Where will governments — and their people — go next?

An Olympic gold medal — the ultimate personal ornament — is not really made of gold — only gold-plated — and the Olympic Games is not really about sport — only commercial opportunism for some and sentimentalised nationalism for many. For governments that subsidise their athletes — and that’s pretty well all of them — the Olympic Games are proxy warfare.

However, shining through it all from many, if not most, young people are the good qualities which make them so attractive — enthusiasm, generosity and, usually, intensity of purpose which has enabled them to spend years in hard training to perfect their skills.

Young adults– as most of them are — also reflect a deep instinct of the human species — a great psychological need to meet and socialize in small groups. It is this instinctive quality that enables governments so easily to scale up the loyalty of small groups into full-blown nationalism.

Or at least young adults used to be manipulable — say at the time of the First World War in 1914 when millions of volunteers in several European countries went to war and died ‘for their country’. There were microscopically few volunteers when the Second World War came along in 1939.

Today, unless one’s country is actually being invaded, there are no volunteers and governments are even unable to recruit anywhere near enough full-time soldiers and sailors and pilots. The Sea Lords, for example, are dreadfully worried how they’re going to find the three thousand personnel required for the two colossal aircraft carriers.

Young people, as well as the Sea Lords, are fully aware that carriers are highly vulnerable to submarine attack no matter how well they try to protect the vessels electronically.

But returning to the Olympic Games, most young people today are nowhere as interested in active sport as they used to be. They’re not watching the Games on the television channels, but spend their time chatting with one another or playing video games on their smartphones.

The above applies to the young people in the approximate total population of 1 billion in the advanced countries. In the less advanced countries, smartphones are scarcer — at present! — but not scarce enough for them not to be aware of the huge gulf in the way of life of the advanced countries and their own.

They’re not watching the Olympic Games but wondering how to migrate to countries that have jobs or their families are saving up hard to pay traffickers. Just how the Games are going to change — or even die out — in future years is impossible to say.

The whole world situation is a problematique that’s far too complex for us to discern what may happen — still less for nation-state governments to imagine that the ‘certainties’ and institutions on which they presently rely can continue for much longer.

5 thoughts on “Where will governments — and their people — go next?

  1. HI, Keith:

    I don’t know how many countries subsidize their athletes. To my knowledge, we don’t subsidize them here in the U.S., which makes it really difficult for talented young people of limited means, as well as just ordinary people to look at training and competitions. Many families sacrifice a lot to get their talented children the training they need.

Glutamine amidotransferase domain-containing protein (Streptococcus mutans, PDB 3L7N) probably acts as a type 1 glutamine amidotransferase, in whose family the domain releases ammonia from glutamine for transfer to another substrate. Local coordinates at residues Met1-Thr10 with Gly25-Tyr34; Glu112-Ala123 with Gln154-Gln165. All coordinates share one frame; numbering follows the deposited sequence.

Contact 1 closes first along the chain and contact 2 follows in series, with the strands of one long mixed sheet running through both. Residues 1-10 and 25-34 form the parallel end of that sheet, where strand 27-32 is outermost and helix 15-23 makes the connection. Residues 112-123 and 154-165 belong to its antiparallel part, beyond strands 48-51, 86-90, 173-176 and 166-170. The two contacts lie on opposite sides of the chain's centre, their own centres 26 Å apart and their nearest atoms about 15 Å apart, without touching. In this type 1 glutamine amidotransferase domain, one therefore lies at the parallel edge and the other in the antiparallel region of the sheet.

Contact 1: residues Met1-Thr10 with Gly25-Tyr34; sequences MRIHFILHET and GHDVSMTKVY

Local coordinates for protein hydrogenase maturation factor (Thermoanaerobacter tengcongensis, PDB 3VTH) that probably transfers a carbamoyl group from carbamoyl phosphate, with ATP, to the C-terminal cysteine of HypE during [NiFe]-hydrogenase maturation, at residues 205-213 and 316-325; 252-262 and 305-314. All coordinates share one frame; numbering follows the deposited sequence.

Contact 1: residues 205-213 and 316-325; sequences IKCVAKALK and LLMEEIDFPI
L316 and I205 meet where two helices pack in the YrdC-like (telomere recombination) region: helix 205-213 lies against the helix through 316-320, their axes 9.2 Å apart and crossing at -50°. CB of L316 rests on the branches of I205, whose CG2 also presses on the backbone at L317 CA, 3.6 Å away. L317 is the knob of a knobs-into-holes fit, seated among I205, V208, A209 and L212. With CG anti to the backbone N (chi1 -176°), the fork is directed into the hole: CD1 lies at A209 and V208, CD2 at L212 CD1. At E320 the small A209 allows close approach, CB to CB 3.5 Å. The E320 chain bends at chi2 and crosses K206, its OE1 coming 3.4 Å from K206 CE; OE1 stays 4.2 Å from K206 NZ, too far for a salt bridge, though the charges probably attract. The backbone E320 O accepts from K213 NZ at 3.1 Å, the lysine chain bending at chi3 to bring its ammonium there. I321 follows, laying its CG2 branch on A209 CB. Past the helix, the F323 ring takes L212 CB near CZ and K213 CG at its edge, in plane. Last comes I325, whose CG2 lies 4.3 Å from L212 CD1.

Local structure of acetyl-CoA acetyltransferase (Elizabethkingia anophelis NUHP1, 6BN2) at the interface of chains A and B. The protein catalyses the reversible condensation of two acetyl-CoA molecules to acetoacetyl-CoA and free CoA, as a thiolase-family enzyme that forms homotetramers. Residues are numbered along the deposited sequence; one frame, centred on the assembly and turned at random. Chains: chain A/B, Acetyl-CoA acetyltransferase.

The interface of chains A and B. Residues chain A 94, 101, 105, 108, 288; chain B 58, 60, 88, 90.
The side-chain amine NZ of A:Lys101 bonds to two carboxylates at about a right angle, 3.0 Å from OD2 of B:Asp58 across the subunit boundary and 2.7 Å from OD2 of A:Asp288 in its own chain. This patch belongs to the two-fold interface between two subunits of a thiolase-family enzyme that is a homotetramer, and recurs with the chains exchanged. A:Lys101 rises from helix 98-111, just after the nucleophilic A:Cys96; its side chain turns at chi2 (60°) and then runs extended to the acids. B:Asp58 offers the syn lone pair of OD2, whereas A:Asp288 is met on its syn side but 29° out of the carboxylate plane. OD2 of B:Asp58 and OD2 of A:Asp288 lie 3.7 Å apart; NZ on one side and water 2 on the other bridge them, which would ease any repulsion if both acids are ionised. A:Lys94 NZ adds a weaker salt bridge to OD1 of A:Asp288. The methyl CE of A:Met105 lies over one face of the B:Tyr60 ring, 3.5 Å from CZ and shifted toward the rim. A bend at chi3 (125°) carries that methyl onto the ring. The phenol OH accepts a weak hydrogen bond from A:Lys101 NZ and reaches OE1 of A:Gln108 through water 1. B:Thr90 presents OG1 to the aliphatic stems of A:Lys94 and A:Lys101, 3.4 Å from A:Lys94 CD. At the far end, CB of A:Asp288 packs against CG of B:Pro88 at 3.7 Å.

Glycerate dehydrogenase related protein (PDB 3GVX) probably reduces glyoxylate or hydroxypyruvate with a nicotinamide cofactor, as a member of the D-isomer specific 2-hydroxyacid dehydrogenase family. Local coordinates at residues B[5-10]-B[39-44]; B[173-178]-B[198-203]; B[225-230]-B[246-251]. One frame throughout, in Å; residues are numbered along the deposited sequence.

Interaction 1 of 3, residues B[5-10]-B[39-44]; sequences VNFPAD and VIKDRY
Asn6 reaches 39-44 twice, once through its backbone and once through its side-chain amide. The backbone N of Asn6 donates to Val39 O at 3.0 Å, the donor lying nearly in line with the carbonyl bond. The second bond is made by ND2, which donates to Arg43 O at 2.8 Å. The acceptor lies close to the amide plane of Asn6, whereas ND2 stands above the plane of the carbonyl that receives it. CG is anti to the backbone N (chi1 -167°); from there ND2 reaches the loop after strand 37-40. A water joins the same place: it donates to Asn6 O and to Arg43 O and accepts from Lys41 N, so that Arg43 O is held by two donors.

I think there still is an interest in all kinds of sports these days, but young people have to get schooling, eat, and have jobs, so economic situations may overtake their desire to be active in sports. I am touched by the Refugee Athletes competing in the Olympics. They love their sports, and how wonderful it is that those few are able to come to the Olympics, especially because of the turmoil which they have endured. How sad that there are so many more talented athletes and artists suffering in countries in conflict.

    I don’t know what the television ratings are for the present Olympics, but I’ve certainly been enjoying watching them. Of course, I’m retired, so I have some time during the day, too. I’m amazed at the variety of sports featured and the talents of those competing. I couldn’t do any of the sports featured at this event. Walking may not be a sport, but at least it’s something that most people can do. It’s nice to see athletes from so many different countries competing together.

    Cheers,
    Helene

    1. NBC viewership is down 20% from London. I believe that NBC is averaging only 28 million per night. which is not bad but it is lower than London and lower than Beijing, especially among the young.

  2. It is obvious that Gold medals at Olympic games correlate very nicely with the wealth of the country of the recipient more than any other factor. This is a tragedy that calls for a serious attempt at levelling the playing field. I am not calling for governments to stop subsidizing either directly or indirectly their athletes but I think that it is time that the Olympic committee starts setting aside a portion of the revenue from these games to set up training facilities devoted to the athletes of developing countries.
    I believe that Michael Phelps has stated in one of his interviews that he has trained 35 hours a week. That is a full time job that no regular athlete in Malaysia , India, Zimbabwe or peru just to name a few countries, can hope to emulate. That is simply why it is rare indeed for a swimmer, gymnast, diver… to medal unless one is a resident of a developed country.

  3. These Olympics might be a watershed for corruption and stupidity. Despite the obvious threats the “games” will help spread the Zika virus and who knows whatever other viruses athletes contract from the polluted waters. Shame on the IOC and shame the WHO.

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